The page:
For further links to Tom’s many other books please visit his Amazon author page by clicking on the link below:
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This is a little piece I was inspired to write after reading a short, rather sad but heart-warming ‘tweet’. All I’ve done is add a bit of ‘what if’ imagination either side of the gist of the original ‘tweet.’
Jack Morgan, still a little dazed and confused from the past few days, sat down in the bland interview room, he one side of the small equally bland table, and Detective Higgins, the other:
“It’s like this Jack; we’ve a few concerns about your wife.” The friendly approach to start.
“My wife? Wh..What are you talking about?” Jack replied, clearly upset by the question.
“We’re concerned for her whereabouts.” Still quite informal.
“Her whereabouts?” Jack repeated, “Is this some sort of sick joke?”
“I hardly think disposing of your wife off the top of a mountain to be a joke Mr Morgan.” The detective’s tone now more formal and assertive, closing in for the kill, that detailed confession, so beloved of courts and prosecutors, that would lay to rest any doubts of Jack’s guilt.
“It was her dying wish, it’s what she wanted.. I’ve done nothing wrong.”
Detective Higgins was not moved by Jack’s tearful pleas. A life was a life and no one had the right to terminate it prematurely, no matter what the reason. The evidence was all there: reservations for Mr and Mrs Morgan at a local hotel, eye witness accounts of Jack Morgan accompanied by and talking to a woman both in the hotel and whilst ascending the tourist path up ‘The Ben’, as it was called, and lastly, reports from the hotel manageress, that Jack Morgan had returned alone in a distressed state, muttering about having held his wife aloft at the top of Ben Nevis…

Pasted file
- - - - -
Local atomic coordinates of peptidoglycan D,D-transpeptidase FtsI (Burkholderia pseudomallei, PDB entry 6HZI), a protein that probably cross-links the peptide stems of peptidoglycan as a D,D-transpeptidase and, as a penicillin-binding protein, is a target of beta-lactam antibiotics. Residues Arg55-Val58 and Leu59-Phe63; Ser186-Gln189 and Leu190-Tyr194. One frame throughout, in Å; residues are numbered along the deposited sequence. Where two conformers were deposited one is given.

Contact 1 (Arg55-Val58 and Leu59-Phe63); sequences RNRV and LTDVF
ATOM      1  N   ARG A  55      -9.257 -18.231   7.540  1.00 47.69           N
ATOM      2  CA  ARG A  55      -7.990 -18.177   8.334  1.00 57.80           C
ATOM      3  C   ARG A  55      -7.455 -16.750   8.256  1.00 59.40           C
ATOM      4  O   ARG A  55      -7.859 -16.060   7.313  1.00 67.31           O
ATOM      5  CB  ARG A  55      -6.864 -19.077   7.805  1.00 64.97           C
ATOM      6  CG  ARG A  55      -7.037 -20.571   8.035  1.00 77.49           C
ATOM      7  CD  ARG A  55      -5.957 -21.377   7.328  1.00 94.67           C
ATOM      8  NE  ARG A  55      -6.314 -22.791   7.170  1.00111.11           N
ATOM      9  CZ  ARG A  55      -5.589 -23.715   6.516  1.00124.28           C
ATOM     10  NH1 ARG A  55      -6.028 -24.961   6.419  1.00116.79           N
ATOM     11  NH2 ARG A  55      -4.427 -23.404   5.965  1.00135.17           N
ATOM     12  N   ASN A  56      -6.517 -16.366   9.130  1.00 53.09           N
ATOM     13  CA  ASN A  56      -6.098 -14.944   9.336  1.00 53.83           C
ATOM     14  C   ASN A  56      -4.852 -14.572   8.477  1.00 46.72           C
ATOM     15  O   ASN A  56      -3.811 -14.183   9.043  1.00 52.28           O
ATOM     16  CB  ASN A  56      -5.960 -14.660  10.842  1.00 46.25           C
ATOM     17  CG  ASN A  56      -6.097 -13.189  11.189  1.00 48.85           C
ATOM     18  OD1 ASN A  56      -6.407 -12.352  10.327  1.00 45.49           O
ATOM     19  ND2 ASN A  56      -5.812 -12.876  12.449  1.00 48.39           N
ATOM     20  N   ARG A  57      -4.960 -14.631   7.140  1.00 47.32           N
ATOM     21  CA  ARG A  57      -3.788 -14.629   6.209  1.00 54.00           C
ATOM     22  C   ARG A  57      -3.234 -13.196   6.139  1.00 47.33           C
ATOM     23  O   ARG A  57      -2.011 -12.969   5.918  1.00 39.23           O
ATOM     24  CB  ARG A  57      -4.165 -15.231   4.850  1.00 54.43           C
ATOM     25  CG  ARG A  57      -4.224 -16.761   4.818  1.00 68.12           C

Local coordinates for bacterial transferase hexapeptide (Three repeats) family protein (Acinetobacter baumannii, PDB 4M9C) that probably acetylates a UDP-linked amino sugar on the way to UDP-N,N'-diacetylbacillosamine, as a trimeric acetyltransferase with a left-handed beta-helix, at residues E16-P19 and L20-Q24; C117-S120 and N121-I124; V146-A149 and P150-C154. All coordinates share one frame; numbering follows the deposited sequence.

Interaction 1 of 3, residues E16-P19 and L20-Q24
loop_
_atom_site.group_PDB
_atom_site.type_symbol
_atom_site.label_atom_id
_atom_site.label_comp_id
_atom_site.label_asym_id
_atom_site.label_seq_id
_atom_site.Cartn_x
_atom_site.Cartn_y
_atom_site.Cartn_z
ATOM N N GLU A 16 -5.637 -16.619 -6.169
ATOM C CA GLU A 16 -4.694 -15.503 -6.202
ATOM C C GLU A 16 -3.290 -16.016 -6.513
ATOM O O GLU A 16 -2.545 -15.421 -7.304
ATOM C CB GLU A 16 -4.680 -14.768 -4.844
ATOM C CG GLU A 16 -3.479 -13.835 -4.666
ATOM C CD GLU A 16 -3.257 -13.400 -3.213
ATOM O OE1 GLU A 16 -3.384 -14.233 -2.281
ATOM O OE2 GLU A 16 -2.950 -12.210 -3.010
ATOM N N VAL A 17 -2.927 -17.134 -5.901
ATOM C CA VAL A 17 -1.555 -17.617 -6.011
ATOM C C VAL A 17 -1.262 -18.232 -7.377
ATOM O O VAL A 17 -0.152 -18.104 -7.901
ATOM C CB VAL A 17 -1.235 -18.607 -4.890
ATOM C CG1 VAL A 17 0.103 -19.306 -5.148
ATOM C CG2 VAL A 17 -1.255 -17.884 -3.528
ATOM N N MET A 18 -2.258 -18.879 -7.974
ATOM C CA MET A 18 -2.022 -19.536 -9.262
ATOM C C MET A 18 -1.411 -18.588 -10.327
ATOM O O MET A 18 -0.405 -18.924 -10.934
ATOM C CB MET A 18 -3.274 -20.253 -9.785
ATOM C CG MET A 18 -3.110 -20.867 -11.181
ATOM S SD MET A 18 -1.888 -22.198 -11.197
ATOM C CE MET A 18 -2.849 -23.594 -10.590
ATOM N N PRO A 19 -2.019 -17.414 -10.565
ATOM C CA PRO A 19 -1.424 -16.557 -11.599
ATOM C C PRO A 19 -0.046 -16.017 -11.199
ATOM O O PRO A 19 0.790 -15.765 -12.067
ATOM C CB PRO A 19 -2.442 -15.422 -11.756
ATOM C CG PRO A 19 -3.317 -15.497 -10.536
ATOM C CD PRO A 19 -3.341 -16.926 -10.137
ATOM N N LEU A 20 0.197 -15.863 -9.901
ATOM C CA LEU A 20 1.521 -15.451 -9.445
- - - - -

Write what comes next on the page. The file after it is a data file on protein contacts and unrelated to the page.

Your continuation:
They’d planned the trip many years ago, when they young and full of life. They were going to climb every mountain in the UK, leaving the highest till the last. That was a lifetime ago, but now they were finally going to make that climb to the top of Ben Nevis, the last and highest of the Munros they’d yet to climb during their forty years together.
The hotel had been booked several months in advance, and so they arrived…
Maggie, Jack’s wife’s sister, had met them at the station for the short drive to the hotel.
“Reservation in the name of Morgan,” Jack informed the hotel receptionist.
“Yes of course, a double room for you and your wife, room four.”